‘Cyber-Seniors’ shows an elating exchange between senior citizens and teens

The documentary “Cyber-Seniors” follows a group of senior citizens, mostly living in two Toronto retirement homes, as they dive into the brave new world of computers. At long last, here is a movie for people who still think a mouse is a rodent and not a computer device.

Aiding the initiates every click of the way are teenage mentors, who, while flabbergasted at the oldsters’ Internet illiteracy, are more than happy to help. Together they constitute a program called Cyber-Seniors started in 2009 by two teenage sisters, Macaulee and Kascha Cassaday, who were supported by their mother, Brenda Rusnak. Older sister Saffron is the credited director of the film, which covers 10 months of Cyber-Senior sessions.

Now I’m not quite as old as Methuselah, and I know enough about computers to have recently written a book using one. (Shameless plug: “Rainer on Film.”) Still, I found myself identifying with these seniors an unnerving number of times. I suspect others will, too. The maddening thing about computer literacy is how rapidly it can morph into computer illiteracy if you don’t stay ahead of the ever-expanding curve.

The initial liftoff in learning among the seniors in this film is daunting – starting with “How do I turn this thing on?” As one of the mentors remarks in the film, “We are looking at the greatest generation gap in history – because of the technology.”

What’s elating, of course, is how enthusiastically these seniors – many of whom, by their own admission, have never worked anything more technologically advanced than a telephone – take to the Internet once they get the basics down. It’s not just about e-mailing family members or – are you sitting down? – Skyping them. The film revolves around a YouTube competition between the participating seniors after the irrepressible 89-year-old Shura creates a cooking tutorial that goes viral. Or at least one portion of it does: the part where she demonstrates how to make a grilled cheese sandwich by wrapping some bread and cheese in tin foil and then ironing it. (Shura, it turns out, is afraid of microwave ovens and never uses hers.)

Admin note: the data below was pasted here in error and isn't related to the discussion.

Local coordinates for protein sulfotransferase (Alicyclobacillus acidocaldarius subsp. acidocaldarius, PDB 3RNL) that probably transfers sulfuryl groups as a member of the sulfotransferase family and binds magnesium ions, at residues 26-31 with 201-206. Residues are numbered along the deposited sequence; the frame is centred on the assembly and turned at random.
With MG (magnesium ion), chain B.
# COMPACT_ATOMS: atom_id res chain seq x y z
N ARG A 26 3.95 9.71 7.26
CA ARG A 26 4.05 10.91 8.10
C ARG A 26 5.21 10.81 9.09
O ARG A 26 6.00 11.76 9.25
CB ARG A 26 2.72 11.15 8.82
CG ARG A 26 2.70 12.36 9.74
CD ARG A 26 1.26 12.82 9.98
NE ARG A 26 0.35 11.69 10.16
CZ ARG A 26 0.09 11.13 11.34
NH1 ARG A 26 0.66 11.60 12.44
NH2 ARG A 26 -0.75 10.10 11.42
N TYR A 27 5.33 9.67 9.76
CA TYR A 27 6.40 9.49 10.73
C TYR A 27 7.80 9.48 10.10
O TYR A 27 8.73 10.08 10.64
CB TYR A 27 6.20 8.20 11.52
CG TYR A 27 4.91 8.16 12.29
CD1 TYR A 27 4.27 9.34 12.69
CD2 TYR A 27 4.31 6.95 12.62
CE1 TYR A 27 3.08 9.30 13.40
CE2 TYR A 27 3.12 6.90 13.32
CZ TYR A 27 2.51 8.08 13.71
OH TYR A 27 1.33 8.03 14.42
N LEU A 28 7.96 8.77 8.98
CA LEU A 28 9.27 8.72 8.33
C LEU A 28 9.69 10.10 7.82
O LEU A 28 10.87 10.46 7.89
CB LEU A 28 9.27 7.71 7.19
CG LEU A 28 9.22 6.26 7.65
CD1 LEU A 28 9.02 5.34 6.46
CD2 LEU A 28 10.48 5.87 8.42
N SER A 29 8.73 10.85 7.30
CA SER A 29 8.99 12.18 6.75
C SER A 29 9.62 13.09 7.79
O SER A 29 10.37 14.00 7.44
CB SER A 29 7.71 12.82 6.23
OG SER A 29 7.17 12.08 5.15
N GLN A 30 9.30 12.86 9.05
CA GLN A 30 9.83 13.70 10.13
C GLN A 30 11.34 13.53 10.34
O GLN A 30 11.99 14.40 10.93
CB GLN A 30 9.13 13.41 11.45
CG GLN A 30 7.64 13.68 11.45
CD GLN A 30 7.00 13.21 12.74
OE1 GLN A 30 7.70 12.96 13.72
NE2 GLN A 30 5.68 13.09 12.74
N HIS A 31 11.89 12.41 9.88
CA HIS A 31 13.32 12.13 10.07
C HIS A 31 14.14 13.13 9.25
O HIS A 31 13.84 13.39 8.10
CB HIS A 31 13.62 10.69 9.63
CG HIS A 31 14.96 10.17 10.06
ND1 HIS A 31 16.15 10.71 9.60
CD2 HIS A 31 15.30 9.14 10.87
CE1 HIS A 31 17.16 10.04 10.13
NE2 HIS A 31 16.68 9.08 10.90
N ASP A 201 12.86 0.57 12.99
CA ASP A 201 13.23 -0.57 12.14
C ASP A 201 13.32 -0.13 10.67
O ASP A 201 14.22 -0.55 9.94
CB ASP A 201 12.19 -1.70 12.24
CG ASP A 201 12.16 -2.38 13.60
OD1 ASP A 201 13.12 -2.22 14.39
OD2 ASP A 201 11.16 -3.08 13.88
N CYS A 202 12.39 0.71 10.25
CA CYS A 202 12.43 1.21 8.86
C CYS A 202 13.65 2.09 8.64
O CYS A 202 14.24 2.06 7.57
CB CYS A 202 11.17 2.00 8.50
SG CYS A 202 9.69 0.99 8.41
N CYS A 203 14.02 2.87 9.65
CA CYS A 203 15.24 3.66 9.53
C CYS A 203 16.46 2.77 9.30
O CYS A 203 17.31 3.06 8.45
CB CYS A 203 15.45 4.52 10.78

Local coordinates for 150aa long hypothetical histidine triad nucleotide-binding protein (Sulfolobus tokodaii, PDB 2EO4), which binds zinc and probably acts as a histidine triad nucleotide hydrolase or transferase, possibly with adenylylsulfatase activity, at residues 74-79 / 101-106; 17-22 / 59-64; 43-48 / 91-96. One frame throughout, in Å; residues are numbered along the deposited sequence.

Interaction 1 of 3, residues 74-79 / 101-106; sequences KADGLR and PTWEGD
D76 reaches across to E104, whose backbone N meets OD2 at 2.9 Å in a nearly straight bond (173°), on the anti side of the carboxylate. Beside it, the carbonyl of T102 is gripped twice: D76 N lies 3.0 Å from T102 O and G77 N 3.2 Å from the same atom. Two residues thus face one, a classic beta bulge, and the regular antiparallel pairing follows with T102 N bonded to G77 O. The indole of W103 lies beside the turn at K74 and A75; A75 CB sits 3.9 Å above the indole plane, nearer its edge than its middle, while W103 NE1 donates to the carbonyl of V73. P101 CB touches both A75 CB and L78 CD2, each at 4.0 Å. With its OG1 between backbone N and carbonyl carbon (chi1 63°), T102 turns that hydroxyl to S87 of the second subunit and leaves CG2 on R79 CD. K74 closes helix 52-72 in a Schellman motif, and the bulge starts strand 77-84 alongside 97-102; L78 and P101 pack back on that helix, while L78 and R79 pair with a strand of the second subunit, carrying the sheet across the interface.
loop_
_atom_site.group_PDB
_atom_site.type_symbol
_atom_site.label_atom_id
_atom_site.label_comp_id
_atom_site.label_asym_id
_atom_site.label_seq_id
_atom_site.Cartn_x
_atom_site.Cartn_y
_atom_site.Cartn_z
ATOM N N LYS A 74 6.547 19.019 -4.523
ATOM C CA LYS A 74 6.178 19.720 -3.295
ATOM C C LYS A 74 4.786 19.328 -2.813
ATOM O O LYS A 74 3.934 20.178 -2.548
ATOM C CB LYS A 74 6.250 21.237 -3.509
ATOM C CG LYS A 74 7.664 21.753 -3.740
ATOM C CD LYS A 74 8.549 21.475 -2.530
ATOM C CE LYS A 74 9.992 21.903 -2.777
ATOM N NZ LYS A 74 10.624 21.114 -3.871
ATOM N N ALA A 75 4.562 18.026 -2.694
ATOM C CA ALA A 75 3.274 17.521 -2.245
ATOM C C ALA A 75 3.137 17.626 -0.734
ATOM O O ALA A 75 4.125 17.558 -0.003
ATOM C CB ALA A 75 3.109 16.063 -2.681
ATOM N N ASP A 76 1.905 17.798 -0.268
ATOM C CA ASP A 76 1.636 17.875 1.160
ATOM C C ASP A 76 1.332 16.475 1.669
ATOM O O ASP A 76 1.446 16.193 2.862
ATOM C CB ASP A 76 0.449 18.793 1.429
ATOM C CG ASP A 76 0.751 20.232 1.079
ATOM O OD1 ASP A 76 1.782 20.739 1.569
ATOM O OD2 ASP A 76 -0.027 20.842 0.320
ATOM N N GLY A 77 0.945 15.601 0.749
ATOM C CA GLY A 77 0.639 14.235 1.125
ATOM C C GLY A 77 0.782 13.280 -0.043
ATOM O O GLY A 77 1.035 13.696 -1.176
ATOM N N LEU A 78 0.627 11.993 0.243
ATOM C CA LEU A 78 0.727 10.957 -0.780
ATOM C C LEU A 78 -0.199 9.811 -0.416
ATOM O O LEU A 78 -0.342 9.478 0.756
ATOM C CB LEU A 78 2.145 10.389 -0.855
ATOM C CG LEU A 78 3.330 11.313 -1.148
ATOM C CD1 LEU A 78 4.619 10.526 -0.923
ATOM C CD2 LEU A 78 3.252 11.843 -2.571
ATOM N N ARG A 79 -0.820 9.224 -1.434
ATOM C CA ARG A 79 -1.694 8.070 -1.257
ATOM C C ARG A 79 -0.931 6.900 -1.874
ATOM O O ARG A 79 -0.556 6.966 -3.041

To some extent, the computer usage in these retirement homes breaks down along stereotypical gender lines. The women seem mostly interested in meeting men (although they don’t want to come off as “too bold”) and chatting with their friends and family, especially computer-savvy grandchildren, while the men are more interested in things such as online banking. But it’s the new-style connection with family that ultimately provides the biggest payoff for everybody, even, as it turns out, the Cassaday family, when dual tragedies strike.

The teenage mentors are not immune from a little comeuppance. Ninety-year-old Barbara, told that she can access music on the Internet, asks about the “Hallelujah Chorus.” When her young tutor draws a blank at the reference, Barbara sets her straight: “Young lady, you are uneducated musically.” Touché.
It’s also clear that the old people here really enjoy being around young people, and, learning-curve cluelessness aside, the feeling seems mutual. “I just see them as regular people now,” says one kid. Forget Facebook friends. The friendships forged in this movie, which come alive before our eyes, are the real deal. Grade: B+ (Unrated.)

Read the article online at The Christian Science Monitor.